The wild summits, rolling foothills and deep valleys of Plynlimon may be one of the remotest parts of Wales but the wetland areas and deep peat bogs provide the perfect habitat for a host of wildlife and plants.
Keeping the water levels right in Plynlimon’s wetlands and bogs is an essential part of the management of this vast landscape in order to protect and restore its special habitats.
One way to maintain water levels is to dam forest drains and – as befits such a rural location – Forestry Commission Wales, in partnership with the Environment Agency, has installed over 30 new dams made of straw and heather bales in the drains at Hafren Forest, on the slopes of Plynlimon.
The dams will slowly release water from the forest drains into the streams and rivers that flow across Plynlimon, instead of allowing a sudden rush of water as would otherwise happen after a heavy rainfall.
With the drains blocked by the dams, a peat layer will gradually build up creating a new peatland site that will become covered in heather and trees.
The dams are expected to last many years and, as they are made of natural materials, they will quickly become covered with grass and vegetation and blend easily into the landscape.
As well as protecting Plynlimon’s habitats, the dams will prevent the build-up of silt, which can cause damage to fish stocks, further downstream.
Forestry Commission Wales’s Local Area Manager, Jim Ralph, said, "The River Severn (Afon Hafren) has its source in a deep peat bog near Hafren Forest before setting off across the slopes of Plynlimon on its long journey to the Bristol Channel.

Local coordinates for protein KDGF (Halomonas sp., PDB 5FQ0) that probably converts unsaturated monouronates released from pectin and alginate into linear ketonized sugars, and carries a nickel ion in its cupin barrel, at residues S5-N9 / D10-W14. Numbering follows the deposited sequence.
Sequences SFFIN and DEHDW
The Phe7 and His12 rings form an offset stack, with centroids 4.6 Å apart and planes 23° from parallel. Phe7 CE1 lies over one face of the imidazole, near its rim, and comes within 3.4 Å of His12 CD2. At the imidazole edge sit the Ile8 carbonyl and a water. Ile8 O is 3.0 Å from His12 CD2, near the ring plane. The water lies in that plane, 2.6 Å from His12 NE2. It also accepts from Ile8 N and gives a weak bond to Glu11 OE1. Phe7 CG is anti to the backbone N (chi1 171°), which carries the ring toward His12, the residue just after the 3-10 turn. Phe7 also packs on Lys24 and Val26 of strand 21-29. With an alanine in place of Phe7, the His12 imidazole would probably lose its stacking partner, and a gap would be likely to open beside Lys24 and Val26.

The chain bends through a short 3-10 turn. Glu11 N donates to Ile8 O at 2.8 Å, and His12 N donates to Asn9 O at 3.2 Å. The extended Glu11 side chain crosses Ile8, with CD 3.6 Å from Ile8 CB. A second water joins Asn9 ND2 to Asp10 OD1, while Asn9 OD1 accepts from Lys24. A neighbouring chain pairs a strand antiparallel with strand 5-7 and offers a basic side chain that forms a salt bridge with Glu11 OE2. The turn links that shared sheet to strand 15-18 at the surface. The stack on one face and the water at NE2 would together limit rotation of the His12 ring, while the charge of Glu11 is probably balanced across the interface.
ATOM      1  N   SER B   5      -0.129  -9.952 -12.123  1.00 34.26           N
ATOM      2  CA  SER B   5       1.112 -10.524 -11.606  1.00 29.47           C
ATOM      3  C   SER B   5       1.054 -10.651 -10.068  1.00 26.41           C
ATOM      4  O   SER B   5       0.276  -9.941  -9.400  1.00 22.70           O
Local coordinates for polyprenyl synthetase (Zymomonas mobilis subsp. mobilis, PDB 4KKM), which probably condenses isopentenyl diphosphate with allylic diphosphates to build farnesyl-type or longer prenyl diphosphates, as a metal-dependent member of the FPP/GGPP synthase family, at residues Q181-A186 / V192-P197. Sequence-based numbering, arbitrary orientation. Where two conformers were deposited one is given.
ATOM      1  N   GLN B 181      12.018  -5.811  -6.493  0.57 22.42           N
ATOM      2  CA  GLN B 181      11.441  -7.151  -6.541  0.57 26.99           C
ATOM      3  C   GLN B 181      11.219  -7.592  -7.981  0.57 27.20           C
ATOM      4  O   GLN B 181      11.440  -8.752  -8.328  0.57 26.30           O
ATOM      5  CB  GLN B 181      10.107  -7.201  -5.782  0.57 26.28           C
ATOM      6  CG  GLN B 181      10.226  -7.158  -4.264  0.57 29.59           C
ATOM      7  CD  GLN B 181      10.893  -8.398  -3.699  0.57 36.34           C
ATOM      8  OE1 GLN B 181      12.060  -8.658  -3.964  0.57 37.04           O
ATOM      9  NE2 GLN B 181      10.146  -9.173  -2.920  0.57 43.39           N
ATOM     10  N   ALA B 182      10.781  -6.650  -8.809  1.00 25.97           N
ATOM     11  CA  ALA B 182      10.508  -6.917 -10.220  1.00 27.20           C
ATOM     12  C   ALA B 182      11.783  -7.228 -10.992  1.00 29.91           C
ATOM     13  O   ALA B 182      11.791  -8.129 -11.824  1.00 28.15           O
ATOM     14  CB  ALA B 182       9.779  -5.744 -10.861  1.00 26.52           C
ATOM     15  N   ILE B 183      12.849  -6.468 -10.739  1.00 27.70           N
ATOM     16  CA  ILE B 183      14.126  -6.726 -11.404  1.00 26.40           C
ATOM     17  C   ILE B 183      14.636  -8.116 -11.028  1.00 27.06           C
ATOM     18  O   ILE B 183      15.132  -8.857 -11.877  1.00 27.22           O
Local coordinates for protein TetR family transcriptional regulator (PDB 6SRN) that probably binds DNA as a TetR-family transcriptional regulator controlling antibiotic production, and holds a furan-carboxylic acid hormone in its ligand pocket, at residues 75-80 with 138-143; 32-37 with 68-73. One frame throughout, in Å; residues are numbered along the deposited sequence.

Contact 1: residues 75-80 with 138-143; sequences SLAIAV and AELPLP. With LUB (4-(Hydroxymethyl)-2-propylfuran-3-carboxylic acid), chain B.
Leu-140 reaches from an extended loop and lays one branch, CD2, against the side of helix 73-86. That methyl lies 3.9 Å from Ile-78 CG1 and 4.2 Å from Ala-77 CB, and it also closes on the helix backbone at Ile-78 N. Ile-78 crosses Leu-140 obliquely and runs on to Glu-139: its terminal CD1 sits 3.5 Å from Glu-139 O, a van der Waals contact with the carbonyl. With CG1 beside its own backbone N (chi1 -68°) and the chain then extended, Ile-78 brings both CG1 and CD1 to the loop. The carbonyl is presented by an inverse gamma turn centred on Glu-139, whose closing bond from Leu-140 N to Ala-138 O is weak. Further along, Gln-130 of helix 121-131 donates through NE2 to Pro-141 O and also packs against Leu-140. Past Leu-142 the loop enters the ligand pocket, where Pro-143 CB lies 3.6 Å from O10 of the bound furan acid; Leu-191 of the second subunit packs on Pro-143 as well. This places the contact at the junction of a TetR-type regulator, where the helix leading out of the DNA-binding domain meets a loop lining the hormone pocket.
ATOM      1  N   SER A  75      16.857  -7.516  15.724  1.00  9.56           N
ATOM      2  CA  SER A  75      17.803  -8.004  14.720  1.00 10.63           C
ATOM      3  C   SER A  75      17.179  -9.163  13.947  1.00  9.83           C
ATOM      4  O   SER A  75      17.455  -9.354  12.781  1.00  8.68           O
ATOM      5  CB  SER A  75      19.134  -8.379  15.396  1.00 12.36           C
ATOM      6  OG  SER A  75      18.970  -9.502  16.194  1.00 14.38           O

"Using these natural dams to restore the peatland in Hafren Forest will help preserve the special landscape character of Wales and also have benefits all the way downstream to Bristol."
The installation of the natural dams is part of a programme of work to improve the landscape at Plynlimon and follows the felling of conifers in Hafren Forest and planting of broadleaved trees such as birch and rowan.
Forestry Commission Wales works with a range of partners to manage Plynlimon including The Plynlimon Project, the Montgomeryshire Wildlife Trust and Environment Agency Wales which part-funded the installation of the natural dams in Hafren Forest.
Environment Agency Wales Biodiversity Officer, Charlotte Owen, said, "Environment Agency Wales continues to enjoy working closely with Forestry Commission Wales at Hafren Forest to restore internationally important peat habitat.
"It is hoped that the work will also serve to reduce flood risk lower down in the catchment, as well as improving our rivers to meet Water Framework Directive objectives."
Picture caption: One of the natural dams that have been installed at Hafren Forest
Forestry Commission Wales
About 14% of Wales is covered by woodlands. Of this, 38% (126,000 hectares/311,000 acres) is owned by the Welsh Assembly Government.
Forestry Commission Wales is the Welsh Assembly Government’s department of forestry and manages these woodlands on its behalf.
Forestry Commission Wales provides advice on forestry policy to the Minister responsible for forestry. It provides grant aid to the private sector and regulates forestry by issuing felling licences.
Forestry Commission Wales is also part of Forestry Commission GB and contributes to the international forestry agenda.
More information on the woodlands of Wales is available on www.forestry.gov.uk/wales
Press office contact: Mary Galliers, firstname.lastname@example.org, 0300 068 0057.